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Canada: Will British Columbia’s Economy Improve In 2022?

According to the latest forecast from the Business Council of British Columbia (BCBC), severe flooding, mandatory sick pay and “mismatches” in labour demand are among the headwinds facing the West Coast economy going into 2022.

Economists at the council have predicted in August the province’s GDP would expand 5.8% this year. This week’s new outlook has downgraded that growth trajectory to 5%.

Economic expansion will fall even further in 2022, reaching 4% as the pandemic recovery slows.

“The flooding that devastated B.C. communities in November, displacing families and businesses, and severing critical transportation connections, has also necessitated a downward recalibration,” wrote report co-authors Ken Peacock and David Williams, the BCBC’s chief economist and vice-president of policy, respectively.

“While the full extent of the damage and how long it will take to repair key transportation infrastructure are uncertain, the impacts from the flooding disaster are localized but are also reverberating through the economy [and] compounding supply chain issues.”

In a bid to stoke growth in the national economy, Ottawa has embarked on efforts to bring in 1.2 million immigrants over the next three years.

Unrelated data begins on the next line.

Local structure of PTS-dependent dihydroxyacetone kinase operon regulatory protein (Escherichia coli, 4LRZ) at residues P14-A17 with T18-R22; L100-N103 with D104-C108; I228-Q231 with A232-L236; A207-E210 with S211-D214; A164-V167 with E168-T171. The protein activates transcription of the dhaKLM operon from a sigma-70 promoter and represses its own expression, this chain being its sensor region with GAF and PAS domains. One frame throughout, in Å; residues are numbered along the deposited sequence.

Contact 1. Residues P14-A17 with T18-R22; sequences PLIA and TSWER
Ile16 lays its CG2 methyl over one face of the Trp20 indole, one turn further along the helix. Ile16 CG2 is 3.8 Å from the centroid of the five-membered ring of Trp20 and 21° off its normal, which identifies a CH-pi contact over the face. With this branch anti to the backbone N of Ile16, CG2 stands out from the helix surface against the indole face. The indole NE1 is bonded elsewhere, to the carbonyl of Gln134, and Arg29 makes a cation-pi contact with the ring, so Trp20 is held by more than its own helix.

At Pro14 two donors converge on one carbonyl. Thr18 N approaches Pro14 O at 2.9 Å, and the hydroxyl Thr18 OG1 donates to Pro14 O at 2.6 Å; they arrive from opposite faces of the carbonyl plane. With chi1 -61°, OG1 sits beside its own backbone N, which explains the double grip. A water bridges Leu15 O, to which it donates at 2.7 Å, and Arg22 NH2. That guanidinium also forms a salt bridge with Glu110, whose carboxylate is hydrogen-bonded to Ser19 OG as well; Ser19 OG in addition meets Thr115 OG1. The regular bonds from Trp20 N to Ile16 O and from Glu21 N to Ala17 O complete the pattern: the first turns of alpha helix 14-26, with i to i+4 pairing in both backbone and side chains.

While economists at the Royal Bank of Canada said the initiative would “further stimulate consumption and investment,” the BCBC sees it resulting in an uneven labour market.

“The federal government, in our view, made a policy error by ramping up immigration targets at a time when labour demand was in recession and struggling to recover. At a stroke, the government moved the goalposts on closing the labour market gap,” the BCBC outlook said.

“The federal government is stoking labour supply, on the one hand, forcing the Bank of Canada to keep its extraordinarily loose monetary policy in place for longer to stoke labour demand on the other. The consequence of Canada’s policy discoordination is that the labour market is in overall excess supply, even as there are widespread labour demand-supply mismatches.”

Meanwhile, the province is legislating a sick-pay program effective January 1, 2022, requiring employers to provide workers with five days’ sick leave annually. The government estimates 50% of businesses do not already offer paid sick days to workers.

The BCBC said the new program will see those businesses either absorbing the costs or passing them on.

That comes “on top of escalating payroll levies like the Employers’ Health Tax, higher CPP contributions, and significant increases in the maximum pensionable and maximum insurable earnings thresholds under both the CPP and the Employment Insurance programs, respectively,” the BCBC said.

“For some employers hammered by Covid-related disruptions and extra workplace safety costs, the steep jump in government-determined payroll charges may be the final straw. We see a risk that job creation in the private sector could slow appreciably in the next couple of years.”

Labour Minister Harry Bains said last month businesses would benefit from increased productivity and higher rates of retention made available through the program.

On December 6, the Economic Forecast Council unveiled predictions for provincial growth. On average, the 13-member council forecasts 5.3% growth in 2021 and 4.2% growth in 2022.

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